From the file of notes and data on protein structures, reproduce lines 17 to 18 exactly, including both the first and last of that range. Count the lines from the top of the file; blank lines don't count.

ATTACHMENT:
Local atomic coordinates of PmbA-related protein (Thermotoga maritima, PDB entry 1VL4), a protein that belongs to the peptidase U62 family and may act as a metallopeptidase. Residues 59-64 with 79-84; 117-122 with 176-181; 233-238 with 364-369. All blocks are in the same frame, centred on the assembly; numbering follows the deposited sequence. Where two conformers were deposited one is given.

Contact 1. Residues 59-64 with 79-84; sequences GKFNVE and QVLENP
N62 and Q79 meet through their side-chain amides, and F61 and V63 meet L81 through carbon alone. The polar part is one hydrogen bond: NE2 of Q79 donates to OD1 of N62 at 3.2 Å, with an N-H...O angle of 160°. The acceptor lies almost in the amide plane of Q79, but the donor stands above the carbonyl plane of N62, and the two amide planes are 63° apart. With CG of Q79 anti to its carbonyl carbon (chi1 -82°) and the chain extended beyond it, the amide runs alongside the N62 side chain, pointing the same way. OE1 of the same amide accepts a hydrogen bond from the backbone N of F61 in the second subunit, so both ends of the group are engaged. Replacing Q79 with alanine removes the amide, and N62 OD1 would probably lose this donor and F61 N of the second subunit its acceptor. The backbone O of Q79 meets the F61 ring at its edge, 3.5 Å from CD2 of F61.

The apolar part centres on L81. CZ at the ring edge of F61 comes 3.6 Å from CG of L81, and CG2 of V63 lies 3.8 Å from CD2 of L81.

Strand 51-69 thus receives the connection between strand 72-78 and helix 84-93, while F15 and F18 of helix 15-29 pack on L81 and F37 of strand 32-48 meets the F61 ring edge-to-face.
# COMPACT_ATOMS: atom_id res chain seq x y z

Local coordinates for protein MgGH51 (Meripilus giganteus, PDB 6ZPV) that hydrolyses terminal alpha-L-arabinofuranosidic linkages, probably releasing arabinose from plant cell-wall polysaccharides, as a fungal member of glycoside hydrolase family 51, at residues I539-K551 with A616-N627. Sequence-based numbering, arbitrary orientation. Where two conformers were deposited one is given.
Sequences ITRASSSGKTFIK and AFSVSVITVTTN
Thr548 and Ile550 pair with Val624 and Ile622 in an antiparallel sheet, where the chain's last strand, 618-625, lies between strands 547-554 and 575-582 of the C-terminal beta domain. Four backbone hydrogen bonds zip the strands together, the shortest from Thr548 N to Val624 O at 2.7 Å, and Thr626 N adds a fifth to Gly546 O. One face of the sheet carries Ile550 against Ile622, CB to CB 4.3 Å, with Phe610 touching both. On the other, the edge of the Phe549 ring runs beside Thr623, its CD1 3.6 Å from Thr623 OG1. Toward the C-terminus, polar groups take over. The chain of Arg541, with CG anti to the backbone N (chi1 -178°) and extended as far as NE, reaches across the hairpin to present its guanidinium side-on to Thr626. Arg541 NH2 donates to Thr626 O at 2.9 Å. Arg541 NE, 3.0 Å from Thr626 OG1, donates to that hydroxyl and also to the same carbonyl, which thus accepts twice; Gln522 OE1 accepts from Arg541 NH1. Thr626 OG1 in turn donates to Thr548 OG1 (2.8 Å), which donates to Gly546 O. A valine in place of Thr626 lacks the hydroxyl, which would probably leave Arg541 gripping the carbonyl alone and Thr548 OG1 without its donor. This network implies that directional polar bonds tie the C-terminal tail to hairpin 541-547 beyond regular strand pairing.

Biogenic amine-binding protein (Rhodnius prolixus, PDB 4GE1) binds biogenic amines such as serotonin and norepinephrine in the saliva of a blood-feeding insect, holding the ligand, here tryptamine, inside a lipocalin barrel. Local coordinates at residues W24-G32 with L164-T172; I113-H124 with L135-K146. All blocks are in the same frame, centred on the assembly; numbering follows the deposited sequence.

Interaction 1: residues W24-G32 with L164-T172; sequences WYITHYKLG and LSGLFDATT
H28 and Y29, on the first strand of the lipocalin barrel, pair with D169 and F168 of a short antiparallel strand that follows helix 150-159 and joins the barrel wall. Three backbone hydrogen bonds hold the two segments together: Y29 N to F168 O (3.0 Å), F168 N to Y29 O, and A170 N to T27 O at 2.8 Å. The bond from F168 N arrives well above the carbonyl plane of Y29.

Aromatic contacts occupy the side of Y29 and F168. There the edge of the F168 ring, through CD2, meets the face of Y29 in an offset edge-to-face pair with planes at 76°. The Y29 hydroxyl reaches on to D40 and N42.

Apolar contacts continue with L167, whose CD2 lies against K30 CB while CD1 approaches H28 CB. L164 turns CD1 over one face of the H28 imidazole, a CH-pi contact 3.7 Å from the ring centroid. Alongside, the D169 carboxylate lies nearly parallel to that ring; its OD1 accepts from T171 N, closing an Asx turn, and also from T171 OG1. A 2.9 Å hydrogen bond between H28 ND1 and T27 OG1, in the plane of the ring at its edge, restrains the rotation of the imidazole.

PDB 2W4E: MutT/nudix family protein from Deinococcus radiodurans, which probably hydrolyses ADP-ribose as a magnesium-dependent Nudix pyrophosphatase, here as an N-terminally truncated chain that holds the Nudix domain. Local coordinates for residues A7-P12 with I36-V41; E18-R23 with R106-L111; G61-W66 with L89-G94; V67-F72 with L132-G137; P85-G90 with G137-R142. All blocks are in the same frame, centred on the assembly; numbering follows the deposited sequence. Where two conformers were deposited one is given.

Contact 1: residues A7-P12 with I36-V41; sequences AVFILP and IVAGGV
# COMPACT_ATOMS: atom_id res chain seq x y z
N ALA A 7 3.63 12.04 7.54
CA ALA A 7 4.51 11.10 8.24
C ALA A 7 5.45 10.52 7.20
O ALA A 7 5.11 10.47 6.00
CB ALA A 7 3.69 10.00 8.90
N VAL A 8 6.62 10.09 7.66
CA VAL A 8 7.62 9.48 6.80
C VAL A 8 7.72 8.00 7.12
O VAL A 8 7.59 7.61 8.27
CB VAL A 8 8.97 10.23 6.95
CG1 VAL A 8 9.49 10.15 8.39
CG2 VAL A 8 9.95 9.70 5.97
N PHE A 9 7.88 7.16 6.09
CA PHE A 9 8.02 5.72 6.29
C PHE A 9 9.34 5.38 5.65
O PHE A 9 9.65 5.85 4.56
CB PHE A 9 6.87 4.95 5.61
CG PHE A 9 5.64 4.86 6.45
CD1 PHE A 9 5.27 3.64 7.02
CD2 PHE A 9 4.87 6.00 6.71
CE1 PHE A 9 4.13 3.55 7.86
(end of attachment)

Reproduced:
# COMPACT_ATOMS: atom_id res chain seq x y z
N ALA A 7 3.63 12.04 7.54